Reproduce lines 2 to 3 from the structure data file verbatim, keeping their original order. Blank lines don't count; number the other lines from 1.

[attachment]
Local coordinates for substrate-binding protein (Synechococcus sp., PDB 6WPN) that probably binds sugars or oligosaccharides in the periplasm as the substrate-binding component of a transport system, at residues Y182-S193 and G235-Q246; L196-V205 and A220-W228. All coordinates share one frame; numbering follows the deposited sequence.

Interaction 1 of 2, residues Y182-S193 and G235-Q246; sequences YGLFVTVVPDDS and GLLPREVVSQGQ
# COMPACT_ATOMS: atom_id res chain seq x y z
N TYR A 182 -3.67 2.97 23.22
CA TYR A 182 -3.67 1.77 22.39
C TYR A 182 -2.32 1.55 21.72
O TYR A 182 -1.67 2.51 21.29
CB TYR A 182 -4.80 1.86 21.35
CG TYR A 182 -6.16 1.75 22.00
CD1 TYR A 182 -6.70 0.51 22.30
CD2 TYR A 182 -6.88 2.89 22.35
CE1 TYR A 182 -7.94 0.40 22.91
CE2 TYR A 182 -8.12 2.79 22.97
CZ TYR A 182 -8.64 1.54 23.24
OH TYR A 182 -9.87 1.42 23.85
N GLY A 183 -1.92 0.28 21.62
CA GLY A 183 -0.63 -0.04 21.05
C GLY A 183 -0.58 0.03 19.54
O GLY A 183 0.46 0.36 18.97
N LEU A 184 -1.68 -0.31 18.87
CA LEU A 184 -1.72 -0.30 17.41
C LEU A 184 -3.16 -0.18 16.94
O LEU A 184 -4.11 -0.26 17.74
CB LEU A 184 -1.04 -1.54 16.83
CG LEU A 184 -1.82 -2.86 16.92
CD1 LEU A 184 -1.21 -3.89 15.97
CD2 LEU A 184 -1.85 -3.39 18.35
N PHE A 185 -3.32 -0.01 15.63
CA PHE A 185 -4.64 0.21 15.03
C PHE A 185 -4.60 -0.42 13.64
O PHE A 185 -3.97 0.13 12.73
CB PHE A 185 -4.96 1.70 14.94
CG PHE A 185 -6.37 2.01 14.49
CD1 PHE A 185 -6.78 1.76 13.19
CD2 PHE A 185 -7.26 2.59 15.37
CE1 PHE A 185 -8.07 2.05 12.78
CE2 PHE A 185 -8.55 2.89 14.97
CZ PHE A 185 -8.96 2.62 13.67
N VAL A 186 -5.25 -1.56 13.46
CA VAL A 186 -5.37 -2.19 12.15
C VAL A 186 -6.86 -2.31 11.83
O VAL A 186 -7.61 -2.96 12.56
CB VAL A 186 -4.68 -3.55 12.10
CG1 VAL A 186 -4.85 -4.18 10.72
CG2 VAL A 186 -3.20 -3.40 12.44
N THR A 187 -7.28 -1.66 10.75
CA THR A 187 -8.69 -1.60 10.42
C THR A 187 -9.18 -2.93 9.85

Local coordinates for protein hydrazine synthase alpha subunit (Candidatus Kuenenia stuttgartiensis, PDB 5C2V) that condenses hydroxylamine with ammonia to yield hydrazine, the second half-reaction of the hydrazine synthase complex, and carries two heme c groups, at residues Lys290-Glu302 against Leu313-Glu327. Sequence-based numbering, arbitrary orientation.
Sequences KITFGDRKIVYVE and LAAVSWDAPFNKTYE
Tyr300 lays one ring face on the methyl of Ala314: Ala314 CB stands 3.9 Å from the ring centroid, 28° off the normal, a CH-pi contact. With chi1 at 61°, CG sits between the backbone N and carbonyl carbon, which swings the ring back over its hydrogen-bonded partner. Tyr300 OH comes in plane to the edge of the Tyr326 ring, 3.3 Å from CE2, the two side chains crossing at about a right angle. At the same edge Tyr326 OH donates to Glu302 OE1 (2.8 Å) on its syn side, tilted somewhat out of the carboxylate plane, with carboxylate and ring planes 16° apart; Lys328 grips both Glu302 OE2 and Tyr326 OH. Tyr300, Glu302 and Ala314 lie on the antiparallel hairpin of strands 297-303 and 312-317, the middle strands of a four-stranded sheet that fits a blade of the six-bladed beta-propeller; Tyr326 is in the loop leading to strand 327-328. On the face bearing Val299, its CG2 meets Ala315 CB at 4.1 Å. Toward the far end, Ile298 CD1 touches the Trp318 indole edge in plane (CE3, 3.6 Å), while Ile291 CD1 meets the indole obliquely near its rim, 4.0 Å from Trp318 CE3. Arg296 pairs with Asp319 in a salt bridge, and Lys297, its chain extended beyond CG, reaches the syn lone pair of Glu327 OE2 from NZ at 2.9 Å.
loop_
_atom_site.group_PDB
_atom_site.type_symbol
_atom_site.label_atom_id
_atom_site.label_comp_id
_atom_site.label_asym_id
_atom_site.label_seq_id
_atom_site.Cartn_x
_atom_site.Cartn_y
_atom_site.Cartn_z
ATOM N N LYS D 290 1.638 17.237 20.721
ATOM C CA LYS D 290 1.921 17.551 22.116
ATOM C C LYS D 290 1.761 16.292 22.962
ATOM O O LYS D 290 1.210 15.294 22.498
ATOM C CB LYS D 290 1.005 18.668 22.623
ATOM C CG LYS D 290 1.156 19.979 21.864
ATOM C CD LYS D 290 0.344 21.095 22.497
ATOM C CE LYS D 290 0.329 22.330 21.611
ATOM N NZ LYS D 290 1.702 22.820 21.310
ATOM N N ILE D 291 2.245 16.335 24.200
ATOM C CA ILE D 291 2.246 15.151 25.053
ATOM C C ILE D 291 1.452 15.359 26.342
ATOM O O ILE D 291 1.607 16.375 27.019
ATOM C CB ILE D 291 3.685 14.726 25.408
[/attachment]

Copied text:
Interaction 1 of 2, residues Y182-S193 and G235-Q246; sequences YGLFVTVVPDDS and GLLPREVVSQGQ
# COMPACT_ATOMS: atom_id res chain seq x y z